Everyday conversation in dementia: a review of the literature to inform research and practice

KINDELL, J, WILKINSON, R., SAGE, Karen and KEADY, J. (2016). Everyday conversation in dementia: a review of the literature to inform research and practice. International Journal of Language and Communication Disorders. (In Press)

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Abstract

Background: There has been increasing interest in dementia care in recent years, including how practitioners, service providers and society in general can help individuals to live well with the condition. An important aspect to this is provision of advice to ensure conversation partners effectively support the person with dementia in conversation. Aims: To provide a descriptive review of the literature examining everyday conversation in dementia in order to inform practice and research. Methods & Procedures: This review used a method specifically developed for reviewing conversation analytic and related literature. A range of databases were searched using key words and explicitly described inclusion criteria leading to a final corpus of 50 titles. Using this qualitative methodology, each paper was examined and data extracted. The contribution of each of these is described and the implications for practice and research are outlined. Main Contribution: This review examined studies into conversation in Alzheimer's disease, vascular dementia and Lewy body dementia, grouping these into: early influential studies; work drawing on positioning theory; studies using social and linguistic approaches; collaborative storytelling; formulaic language; studies specifically using conversation analysis; and conversation as a target for individualized therapy. In addition, more recent work examining primary progressive aphasia and behavioural variant frontotemporal dementia was explored. Overall, this review indicates that research examining conversation in natural settings provides a rich source of data to explore not just the challenges within conversation for those taking part, but also the skills retained by the person with dementia. An important aspect of this understanding is the notion that these skills relate not only to information exchange but also aspects of social interaction. The role of others in scaffolding the conversation abilities of the person with dementia and the potential of this for developing interventions are discussed. Conclusions & Implications: The review indicates that interventions targeting conversation in dementia are often advocated in the literature but currently such approaches remain to be systematically evaluated. In addition, many of the important insights arising from these studies have yet to inform multidisciplinary dementia care practice.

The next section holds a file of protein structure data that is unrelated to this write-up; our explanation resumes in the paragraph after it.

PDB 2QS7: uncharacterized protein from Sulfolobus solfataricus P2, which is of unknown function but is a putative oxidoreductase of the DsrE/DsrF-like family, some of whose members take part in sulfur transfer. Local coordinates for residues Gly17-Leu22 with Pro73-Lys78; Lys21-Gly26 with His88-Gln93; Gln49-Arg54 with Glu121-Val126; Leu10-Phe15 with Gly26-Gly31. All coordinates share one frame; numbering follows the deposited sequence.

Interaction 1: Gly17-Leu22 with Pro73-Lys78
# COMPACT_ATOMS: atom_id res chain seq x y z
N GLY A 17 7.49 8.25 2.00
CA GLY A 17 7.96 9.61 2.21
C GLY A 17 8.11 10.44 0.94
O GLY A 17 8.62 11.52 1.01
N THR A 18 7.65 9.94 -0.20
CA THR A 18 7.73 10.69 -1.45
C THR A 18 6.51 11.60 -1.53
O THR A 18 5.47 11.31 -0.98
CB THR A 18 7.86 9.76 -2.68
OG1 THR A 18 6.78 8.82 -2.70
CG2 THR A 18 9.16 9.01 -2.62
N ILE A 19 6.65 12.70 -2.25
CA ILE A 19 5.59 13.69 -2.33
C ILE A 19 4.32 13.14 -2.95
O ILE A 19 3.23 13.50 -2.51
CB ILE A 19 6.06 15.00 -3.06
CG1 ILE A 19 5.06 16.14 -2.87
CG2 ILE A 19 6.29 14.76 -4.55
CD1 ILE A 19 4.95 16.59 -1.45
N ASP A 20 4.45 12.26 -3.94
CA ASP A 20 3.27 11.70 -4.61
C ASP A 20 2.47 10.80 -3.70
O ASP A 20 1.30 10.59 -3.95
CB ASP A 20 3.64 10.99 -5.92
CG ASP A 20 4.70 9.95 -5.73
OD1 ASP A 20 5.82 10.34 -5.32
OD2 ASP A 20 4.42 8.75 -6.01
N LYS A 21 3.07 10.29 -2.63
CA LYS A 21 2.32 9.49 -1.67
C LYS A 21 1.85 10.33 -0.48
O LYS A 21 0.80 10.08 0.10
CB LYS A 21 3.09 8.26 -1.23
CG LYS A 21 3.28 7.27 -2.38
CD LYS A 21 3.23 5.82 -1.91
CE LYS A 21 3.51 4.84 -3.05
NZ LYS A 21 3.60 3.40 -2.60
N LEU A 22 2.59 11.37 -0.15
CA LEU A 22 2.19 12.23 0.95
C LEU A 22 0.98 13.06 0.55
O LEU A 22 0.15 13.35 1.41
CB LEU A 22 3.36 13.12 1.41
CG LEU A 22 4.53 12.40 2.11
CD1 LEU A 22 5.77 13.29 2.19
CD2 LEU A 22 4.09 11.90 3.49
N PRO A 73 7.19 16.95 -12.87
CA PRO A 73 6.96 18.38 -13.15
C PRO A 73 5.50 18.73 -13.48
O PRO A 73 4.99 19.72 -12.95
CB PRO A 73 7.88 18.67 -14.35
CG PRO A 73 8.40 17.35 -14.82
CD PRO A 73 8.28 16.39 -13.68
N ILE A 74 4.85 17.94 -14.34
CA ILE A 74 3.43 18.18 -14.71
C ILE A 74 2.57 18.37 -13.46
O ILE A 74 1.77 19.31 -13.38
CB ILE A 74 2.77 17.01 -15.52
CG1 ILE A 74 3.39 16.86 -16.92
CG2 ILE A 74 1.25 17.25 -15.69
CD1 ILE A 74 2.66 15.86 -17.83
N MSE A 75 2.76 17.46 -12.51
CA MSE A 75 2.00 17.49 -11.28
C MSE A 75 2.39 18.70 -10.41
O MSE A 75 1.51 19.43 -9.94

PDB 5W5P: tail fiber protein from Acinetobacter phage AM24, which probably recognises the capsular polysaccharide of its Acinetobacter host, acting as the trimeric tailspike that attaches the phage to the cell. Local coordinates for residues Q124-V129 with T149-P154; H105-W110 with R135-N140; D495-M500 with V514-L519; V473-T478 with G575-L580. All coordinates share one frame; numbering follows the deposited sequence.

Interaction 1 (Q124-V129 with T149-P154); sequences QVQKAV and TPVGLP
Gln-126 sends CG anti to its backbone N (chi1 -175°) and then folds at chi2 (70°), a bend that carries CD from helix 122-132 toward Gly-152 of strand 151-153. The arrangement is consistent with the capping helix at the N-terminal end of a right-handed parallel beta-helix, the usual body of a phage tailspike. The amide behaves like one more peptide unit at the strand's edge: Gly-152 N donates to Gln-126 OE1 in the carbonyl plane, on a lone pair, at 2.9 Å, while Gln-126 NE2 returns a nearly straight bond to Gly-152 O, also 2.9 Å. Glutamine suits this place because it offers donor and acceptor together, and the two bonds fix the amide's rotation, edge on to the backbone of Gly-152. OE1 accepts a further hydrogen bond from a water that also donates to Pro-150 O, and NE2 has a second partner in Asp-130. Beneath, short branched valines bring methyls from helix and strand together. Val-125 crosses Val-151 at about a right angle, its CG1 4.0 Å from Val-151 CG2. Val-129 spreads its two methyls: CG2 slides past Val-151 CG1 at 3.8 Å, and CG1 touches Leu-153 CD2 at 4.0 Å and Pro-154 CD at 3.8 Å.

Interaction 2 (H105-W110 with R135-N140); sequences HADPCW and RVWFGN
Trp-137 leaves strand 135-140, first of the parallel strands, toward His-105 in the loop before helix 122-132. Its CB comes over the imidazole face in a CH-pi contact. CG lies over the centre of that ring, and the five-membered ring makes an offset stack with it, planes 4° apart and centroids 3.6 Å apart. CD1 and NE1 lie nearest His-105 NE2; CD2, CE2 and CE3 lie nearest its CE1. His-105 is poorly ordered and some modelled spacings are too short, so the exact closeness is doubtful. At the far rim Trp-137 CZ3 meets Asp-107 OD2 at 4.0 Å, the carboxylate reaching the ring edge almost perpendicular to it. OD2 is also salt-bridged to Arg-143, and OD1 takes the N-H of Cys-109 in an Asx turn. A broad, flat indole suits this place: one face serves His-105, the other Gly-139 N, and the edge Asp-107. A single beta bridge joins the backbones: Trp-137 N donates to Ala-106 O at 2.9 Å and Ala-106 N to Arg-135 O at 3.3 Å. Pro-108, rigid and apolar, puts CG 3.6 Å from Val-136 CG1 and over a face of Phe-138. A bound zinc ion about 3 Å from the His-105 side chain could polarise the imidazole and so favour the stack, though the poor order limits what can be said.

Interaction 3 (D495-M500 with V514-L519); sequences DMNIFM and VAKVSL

Item Type: Article
Research Institute, Centre or Group: Centre for Health and Social Care Research
Identification Number: 10.1111/1460-6984.12298
Depositing User: Karen Sage
Date Deposited: 29 Sep 2016 12:24
Last Modified: 04 Jan 2017 09:49
URI: http://shura.shu.ac.uk/id/eprint/13384

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